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What Is the James-Lange Theory of Emotion?

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James-Lange Theory

James-Lange theory suggests that seeing the bear results in trembling, which you then interpret to mean that you are afraid.

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Definition:

Proposed independently by psychologist William James and physiologist Carl Lange, the James-Lange theory of emotion suggests that emotions occur as a result of physiological reactions to events.

According to this theory, witnessing an external stimulus leads to a physiological reaction. Your emotional reaction depends upon how you interpret those physical reactions. For example, suppose you are walking in the woods and you see a grizzly bear. You begin to tremble and your heart begins to race. The James-Lange theory proposes that you will interpret your physical reactions and conclude that you are frightened ("I am trembling, therefore I am afraid.")

William James explained, "My thesis on the contrary is that the bodily changes follow directly the PERCEPTION of the exciting fact, and that our feeling of the same changes as they occur IS the emotion."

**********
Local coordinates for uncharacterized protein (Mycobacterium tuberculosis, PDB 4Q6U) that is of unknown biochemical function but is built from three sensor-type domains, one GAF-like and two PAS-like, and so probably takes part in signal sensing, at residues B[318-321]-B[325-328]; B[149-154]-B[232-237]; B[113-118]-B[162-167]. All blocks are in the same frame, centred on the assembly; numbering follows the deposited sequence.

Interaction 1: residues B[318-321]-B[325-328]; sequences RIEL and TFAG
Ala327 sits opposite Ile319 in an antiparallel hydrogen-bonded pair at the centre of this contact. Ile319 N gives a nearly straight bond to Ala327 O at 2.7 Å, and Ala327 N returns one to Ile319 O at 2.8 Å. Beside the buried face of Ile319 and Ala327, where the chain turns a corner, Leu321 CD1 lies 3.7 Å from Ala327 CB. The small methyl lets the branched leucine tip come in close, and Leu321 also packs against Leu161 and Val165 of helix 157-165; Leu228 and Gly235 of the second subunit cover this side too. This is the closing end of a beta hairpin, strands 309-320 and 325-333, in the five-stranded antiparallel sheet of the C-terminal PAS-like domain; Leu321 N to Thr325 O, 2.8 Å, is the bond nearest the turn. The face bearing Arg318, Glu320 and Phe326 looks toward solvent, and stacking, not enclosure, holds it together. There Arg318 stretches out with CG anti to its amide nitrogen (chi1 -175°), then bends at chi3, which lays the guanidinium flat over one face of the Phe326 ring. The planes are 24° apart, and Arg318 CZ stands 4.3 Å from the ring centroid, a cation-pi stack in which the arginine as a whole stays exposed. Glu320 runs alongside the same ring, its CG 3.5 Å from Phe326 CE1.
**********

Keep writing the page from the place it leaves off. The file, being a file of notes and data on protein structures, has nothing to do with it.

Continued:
Criticisms of the James-Lange Theory

The Cannon-Bard theory of emotion, proposed in the 1920s by Walter Cannon and Philip Bard, directly challenges the James-Lange theory. Cannon and Bard's theory instead suggests that our physiological reactions, such as crying and trembling, are caused by our emotions.

While the James-Lange theory is largely discounted by modern researchers, there are some instances where physiological responses do lead to the experience of emotions. The development of panic disorder and specific phobias are two examples. For example, a person may experience a physiological reaction such as becoming ill in public, which then leads to an emotional reaction such as feeling anxious. If an association is formed between the situation and the emotional state, the individual might begin avoiding anything that might then trigger that particular emotion.

Learn more about the various theories of emotion.

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Reference:

James, William. (1884). What is an emotion? Mind, 9, 188-205.

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